Tuesday, 20 May 2014

The Gillis

After the wedding was over and the party had disbanded, we took a boat to the Gillis; a collection of three islands off the coast of Lombok, Bali's Muslim neighbour. After a 10 minute walk along the main street we got to our accommodation, Flush Bungalows on Gilli Trawengan. I know, I too was a bit sceptacle over the name. However, the place not only came with a recommendation from a friend, a group of people we had work with on the Milford track would be meeting us there. And our lodgings were fantastic; all the mod-cons and just opposite the beach. 

Our first action on the Gillis was to get on it straight away and order long island iced teas at the bungalows beach side bar.  

Our outdoor bathroom even came with a giant gecko. I named him Bob.

There is no question Gilli T is an explosion of tourism with signs that isn't coping; In a short space of time multiple bars, restaurants, resorts and bungalows have taken over the shore line. This little stretch of land is struggling to keep up with water and electricity demands. Power cuts are so regular that most businesses have their own generator. 

The Island was busy enough for me with holiday makers and backpackers, all looking for their slice of hedonistic pleasure. I would hate to go here in high season!

However, that all said my five nights of Gilli T were amazing and one of the highlights of our stay in Indonesia. 

I think the sunsets played a big part. Living under the gaze of mountains for a year, I'd forgotten how dramatic and beautiful the end of the day can be.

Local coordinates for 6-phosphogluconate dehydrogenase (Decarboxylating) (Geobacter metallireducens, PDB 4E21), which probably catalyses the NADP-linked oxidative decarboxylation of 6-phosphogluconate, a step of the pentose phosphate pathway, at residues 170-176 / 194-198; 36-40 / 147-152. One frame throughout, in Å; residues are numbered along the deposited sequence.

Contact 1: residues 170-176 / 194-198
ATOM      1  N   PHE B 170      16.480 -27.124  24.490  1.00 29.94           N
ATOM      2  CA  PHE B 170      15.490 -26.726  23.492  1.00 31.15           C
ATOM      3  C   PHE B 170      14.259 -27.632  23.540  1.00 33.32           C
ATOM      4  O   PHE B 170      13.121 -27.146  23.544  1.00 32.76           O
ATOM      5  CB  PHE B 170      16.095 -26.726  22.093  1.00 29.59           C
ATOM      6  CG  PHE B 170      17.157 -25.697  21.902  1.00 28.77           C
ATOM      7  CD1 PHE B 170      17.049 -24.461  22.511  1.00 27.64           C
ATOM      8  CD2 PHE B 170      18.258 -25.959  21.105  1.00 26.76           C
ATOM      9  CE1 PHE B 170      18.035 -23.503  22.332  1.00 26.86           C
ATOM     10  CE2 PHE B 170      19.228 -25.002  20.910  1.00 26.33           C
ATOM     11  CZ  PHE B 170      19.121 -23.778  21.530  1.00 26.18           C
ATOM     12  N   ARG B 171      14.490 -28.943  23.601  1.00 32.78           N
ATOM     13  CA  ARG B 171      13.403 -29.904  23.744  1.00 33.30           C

On three occasions we made our way over to the west side of the island, to watch the sun hide behind Bali and its towering volcano, Gunung Agung. The natural light show made me feel so happy that I came to this place and it was the perfect spot for a beer or cocktail.

Another reason I really enjoyed the Gillis was the snorkeling. As my sinuses have stayed blocked from a virus pre-travel, diving will have to take a step down in my priorities. Now I knew from research that its coral was in bad shape, due to dynamite fishing a generation ago. But its fish life and abundance of turtles were worth putting a rubber tube in my mouth.

Although we did pay to go on a boat to snorkeling spots around the other islands, we were all a bit put out by this expedition. Note to other tourists to the area: a cheap price will mean snorkeling with 40 other people chasing after the same turtle. The best snorkeling I had was just off shore, from the beach, on the west side. I saw lots of pretty fish and at least six different turtles.

Our group even got to get some paddle boarding in, which turns out to be pretty addictive! After five nights it was time to say goodbye to our friends, Gilli T and the sound of Bob Marley ringing through our ears. We were off to Bali's mainland! 

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